I have a 2006 Honda Accord i4 automatic. I see a broken part in the middle, and on the left (next to the trans?) an unattached and greasy boot. What are their names, exactly? Any estimates on the repair costs?

enter image description here

  • Thank you for your responses, Scott M and mikes. I took it to a shop I trust. They always try to take care of me. I'll see what's needed and report back. I hope the trans is ok. :/
    – Mo Akashi
    Jul 17, 2023 at 0:49

2 Answers 2


You have a broken axle and a broken lower balljoint. Your balljoint is part of the lower control arm assembly, which needs to be replaced. You could also potentially need a steering knuckle if it was damaged when the ball joint broke. An alignment will also need to be added to the cost of the repair. The total cost of the repair will not be inexpensive. The actual cost is difficult to estimate due to differing labor costs and parts availability.


Looks like what happened was your ball joint broke (the black knob looking thing at the bottom-middle of the picture), and as the control arm fell, the strut (the wishbone looking thing just to the left of the ball joint) ripped your axle (the black greasy boot looking thing on the left side) out of the transmission.

  • Ball joints are not that expensive (something like ~$35)
  • Axles are not too bad relatively speaking, probably something like ~$130 for one
  • Different shops will have different labor rates and the amount of time to do the job, but I think I'd be safe to estimate 3 to 4 hours on a lift for a shop, assume a labor rate of something around $150 per hour, so:

You are probably looking at ~$450 labor (3 hrs x $150 per hour), maybe ~$170 in parts, so roughly $620-ish. This will of course depend on labor rates in your area, parts cost in your area, etc. But that's the ballpark. It's not a $100 fix. But it also shouldn't be a $1000+ fix either.


The above assumes no damage to anything. Personally, I'd be concerned about that axle being ripped out of the transmission. It depends on how it's normally attached (e.g. slip in, bolts, etc.) but there may be damage to the transmission casing. If you are lucky, and it's just a slip-fit, and all it did was slide out, then the above ballpark prices still apply (rough estimate of course).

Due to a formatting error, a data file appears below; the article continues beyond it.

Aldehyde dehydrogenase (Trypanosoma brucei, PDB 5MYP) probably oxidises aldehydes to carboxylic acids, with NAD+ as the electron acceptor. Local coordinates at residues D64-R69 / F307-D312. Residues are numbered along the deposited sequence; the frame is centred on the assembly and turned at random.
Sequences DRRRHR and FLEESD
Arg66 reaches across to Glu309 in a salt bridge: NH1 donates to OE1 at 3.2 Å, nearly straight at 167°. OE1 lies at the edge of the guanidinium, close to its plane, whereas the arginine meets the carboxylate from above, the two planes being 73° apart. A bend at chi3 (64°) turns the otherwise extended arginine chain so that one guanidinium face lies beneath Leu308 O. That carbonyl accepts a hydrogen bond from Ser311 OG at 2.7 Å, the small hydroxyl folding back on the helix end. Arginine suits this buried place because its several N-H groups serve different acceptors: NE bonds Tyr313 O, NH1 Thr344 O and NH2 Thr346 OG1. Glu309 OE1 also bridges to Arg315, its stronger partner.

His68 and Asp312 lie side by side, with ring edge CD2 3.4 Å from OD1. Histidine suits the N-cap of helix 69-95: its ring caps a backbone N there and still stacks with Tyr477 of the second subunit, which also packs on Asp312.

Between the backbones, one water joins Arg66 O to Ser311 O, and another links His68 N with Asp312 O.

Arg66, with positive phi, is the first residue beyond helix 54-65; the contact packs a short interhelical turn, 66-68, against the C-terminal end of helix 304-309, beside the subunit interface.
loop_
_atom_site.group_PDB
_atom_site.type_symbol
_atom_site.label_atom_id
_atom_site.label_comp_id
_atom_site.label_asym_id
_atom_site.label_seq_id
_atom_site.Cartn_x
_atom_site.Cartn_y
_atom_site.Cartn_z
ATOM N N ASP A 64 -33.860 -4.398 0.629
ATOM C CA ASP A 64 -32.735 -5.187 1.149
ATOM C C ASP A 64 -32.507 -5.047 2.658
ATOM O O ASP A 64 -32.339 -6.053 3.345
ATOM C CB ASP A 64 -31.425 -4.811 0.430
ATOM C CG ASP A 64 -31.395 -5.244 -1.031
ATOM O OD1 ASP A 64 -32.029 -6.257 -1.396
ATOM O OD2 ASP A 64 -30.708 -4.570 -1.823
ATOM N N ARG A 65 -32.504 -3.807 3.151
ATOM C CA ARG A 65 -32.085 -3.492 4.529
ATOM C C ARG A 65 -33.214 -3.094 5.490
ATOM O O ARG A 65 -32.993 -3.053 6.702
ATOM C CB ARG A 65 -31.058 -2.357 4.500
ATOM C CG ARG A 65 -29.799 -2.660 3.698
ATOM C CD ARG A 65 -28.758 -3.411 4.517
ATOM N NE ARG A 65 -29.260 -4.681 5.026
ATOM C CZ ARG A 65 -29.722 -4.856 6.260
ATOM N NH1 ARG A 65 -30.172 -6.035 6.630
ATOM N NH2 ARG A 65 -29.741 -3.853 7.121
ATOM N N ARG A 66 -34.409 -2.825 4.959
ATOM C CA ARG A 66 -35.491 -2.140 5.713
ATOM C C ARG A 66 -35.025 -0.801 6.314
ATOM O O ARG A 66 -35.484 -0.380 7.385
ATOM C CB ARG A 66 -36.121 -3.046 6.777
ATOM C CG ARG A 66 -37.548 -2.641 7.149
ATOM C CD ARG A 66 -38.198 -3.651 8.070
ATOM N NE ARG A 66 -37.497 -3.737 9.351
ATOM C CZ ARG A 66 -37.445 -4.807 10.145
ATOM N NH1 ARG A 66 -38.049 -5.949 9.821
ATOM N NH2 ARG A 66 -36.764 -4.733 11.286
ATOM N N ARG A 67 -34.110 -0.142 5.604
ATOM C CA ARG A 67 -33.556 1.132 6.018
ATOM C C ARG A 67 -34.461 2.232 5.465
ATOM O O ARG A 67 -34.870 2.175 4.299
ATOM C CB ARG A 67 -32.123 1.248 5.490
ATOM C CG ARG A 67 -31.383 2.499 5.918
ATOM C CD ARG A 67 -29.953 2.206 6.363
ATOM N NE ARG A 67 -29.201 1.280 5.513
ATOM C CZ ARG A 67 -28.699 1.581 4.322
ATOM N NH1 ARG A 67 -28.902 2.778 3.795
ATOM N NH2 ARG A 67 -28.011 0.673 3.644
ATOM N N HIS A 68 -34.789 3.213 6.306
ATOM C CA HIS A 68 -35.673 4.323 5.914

If, on the other hand, there is damage to the transmission casing then this just got a lot more expensive :( Pulling a transmission is usually pretty labor intensive, not counting the repair cost of the transmission itself - or replacement cost if it can't be repaired. I'm not trying to scare you or anything, just make you aware.

The best advice I can give you is to take it to a shop that you wholeheartedly trust. If you do not have a shop that you trust, then have a friend knowledgeable about these components on a car take a look at it and give their opinion. A broken ball joint usually causes quite a bit of damage, particularly if you are driving the vehicle when it happens. Hopefully you got lucky here!

  • It's a 2006 Honda Accord i4 automatic. Will that help you in figuring out if the trans will be okay?
    – Mo Akashi
    Jul 17, 2023 at 0:57
  • @MoAkashi Looks like you might be in luck. The Accord uses a slip-fit design, so no bolts or anything holding it in. But as I look closer at the picture, it looks like the axle itself broke - looks like the spider (also called the tripod) separated from the housing. Which means that portion of your axle is still in the transmission. This is really good. It means it's not very likely that any damage occurred to the transmission. The axle will obviously need to be replaced, and the spindle (where the ball joint connects) will need to be inspected for damage. Looks like you may be lucky :)
    – Scott M
    Jul 17, 2023 at 12:57

You must log in to answer this question.

Not the answer you're looking for? Browse other questions tagged .